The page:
Saturday, April 24, 2010
The River Empires - The River Empires:Epilogue (2010) (REVIEW)
The River Empires
Release Date:April 06, 2010
A tale of two children- Hayden and River, who stumble upon a mystery that will seemingly cost them their lives.
The River Empires (band) is the soundtrack to the movie trilogy, The River Empires I,II, and II. Six albums will span across three films, two for each installment. Yet as the films will be told from beginning to end of the tale, the soundtracks will be released from end to beginning. This debut record does is not part of the six soundtracks, but an Epilogue to the entire film trilogy that is yet to be revealed. It is not a conclusion, but a thematic look back on what has not yet come to pass. The idea of this first, two-disc debut of The River Empires (band) is to eventually, after the films and all soundtracks are released, be a nostalgic look back on the beginning to the end of a beautiful yet terrifying story known as The River Empires.
1 The River Empires Theme I
2 Overture In Thales Summer
3 Our Neighbor, The Earth
4 The Coventry
5 Galloping Through Day Blooms
6 The Harbourland
7 From Faye To Astral
8 A Toast To The Snake King
9 The First Message
10 Catacombs And Orchards
11 Three Tigers
12 Stag Hollow Fair
13 Lull Of Celeste
14 From Outside The Cellar
15 Vcias In The Pines
16 A Dimmer Lux
18(1) Witches Blossom
19(2) The Curse Of Maybel Cains
21(4) The Motorbike
22(5) The Pelican
23(6) The Backyard In Sparkles
24(7) Land Of Canoes
25(8) Theon, The Fox
26(9) An Elliptic Figure From Borelli
27(10) The Marching Of The Clocks
28(11) The Woods Of Northland
29(12) The River Empires Theme II
After four or five times all the way through hearing this 88-minute two-volume, 2-disc debut record, I have been pretty thoroughly won over. How or why that is? 1st of all, as for something that long that includes 29 track titles, it hardly feels that long. And the reason that is, the themes seem to flow from track-2-track. Many of the tracks are actually just short, under-1-minute movements (or sound bytes). Others are instrumental pieces that hardly over-extend their welcome.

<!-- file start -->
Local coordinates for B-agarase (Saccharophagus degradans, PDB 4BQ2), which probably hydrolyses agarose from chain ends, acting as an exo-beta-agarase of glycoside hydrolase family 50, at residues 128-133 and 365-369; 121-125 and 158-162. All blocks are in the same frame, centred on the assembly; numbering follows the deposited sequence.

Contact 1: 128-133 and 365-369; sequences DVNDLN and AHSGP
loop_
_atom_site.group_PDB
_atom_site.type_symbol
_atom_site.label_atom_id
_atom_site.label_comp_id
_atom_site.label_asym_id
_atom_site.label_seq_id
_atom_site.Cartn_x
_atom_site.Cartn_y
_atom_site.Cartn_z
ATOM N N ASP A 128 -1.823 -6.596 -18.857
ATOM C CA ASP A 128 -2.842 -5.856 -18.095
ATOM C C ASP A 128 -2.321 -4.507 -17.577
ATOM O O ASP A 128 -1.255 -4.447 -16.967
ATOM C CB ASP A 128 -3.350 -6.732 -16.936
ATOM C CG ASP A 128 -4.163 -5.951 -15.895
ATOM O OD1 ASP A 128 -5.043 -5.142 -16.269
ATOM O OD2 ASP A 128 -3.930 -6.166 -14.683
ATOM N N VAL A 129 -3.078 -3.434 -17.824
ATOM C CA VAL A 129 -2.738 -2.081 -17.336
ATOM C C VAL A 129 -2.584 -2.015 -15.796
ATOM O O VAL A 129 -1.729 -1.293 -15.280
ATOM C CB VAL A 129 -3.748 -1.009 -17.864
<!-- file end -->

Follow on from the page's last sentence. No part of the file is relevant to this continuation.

But after a couple of times through, of course a lot of the memorable parts, themes or melodies do stand out.
Our Neighbor, the Earth
A Toast to the Snake King
From Outside the Cellar
A Dimmer Lux
The Curse of Maybel Cains
The Marching of the Clocks
Many of the elements about this record, that are worth noting, include: Suites, reoccurring themes, various chamber instruments including xylophone, (alto-saxophone?), cello, accordion, french horn, banjo, fiddle, and wonderful female vocal harmonies.
The lyrics and movements give the story a gradual yet still rewarding experience for the listener. Although not necessarily noticed until a few times through. Many songs have these sections that seem very meticulous. The themes are very rich, you can't help but get sucked in. Also it seems likely to notice many new things with each listening. Whether it be lyrically, or some subtle arrangement in the music.
This album very effectively tells a story, or paints a picture, while avoiding cheesiness, melodrama, or even pretentiousness. Something to keep in mind, is the fact it is a soundtrack for what is three motion pictures, the lead creator, Jessy Ribordy, plans to head up. It has the name "Epilogue" as part of it's title due to the fact it is the music that is a soundtrack for the entire story. What order the movies will be made-in, to go with these seven volumes (there will be five more volumes/albums as it states above). And whether the films will be made after the whole series of albums are finished being released, or as they are being-made, remains to be seen. But that is definitely something to follow in the future of this band/project.
This really doesn't include much guitar. In spots, there is some, but it's amazing how well the music works despite that fact. But for that reason, it doesn't seem like it has much actual "rock" sound, if there is such a thing. But the different instruments, including piano and drums, really fill the sound well enough. My guess is Casey Crescenzo had a fair amount to do with that and what is excellent production quality, very much on the level or worthy of the last two The Dear Hunter album's production.
This album could be described as folk, chamber-folk, chamber-bluegrass, progressive-folk, or many other things. I don't find it matters by lacking guitar, a highly technical or heavy part, it's style in no way hurts it's unique quality. In fact, I'd say it makes it more original. How many artists have combined folk and bluegrass music, this way? Not many. Sufjan Stevens or The Decemberists I suppose, but not really how this whole project is being approached with a story-arc and the music accompanying films (or the music really being "soundtracks" for the movies, rather than the other way around).
It also seems to be promoted or mentioned via some christian sources. I guess Jessy Ribordy and Josh Shroy's previous band, Falling Up, had some of their music lumped-in with the Christian Rock scene. But there is not much, if any obvious evidence of christian music on here. At least from hearing it enough times, even without reading the lyrics (yet). King's X and Mute Math were at one point treated as Christian Rock as well, but they never were.
I really can't recommend this record enough as I'd say it's probably the most ambitious album I've heard since Apes and Androids "Blood Moon" in 2008. And The Dear Hunter fans especially could find it worth their while given Casey actually is a member and is quite notice-ably involved with the song writing, album arrangement, and the production.
Do I think it will catch on? it may, but I wouldn't be surprised if it was years from now instead of now. How much have Apes and Androids caught on? nuff said.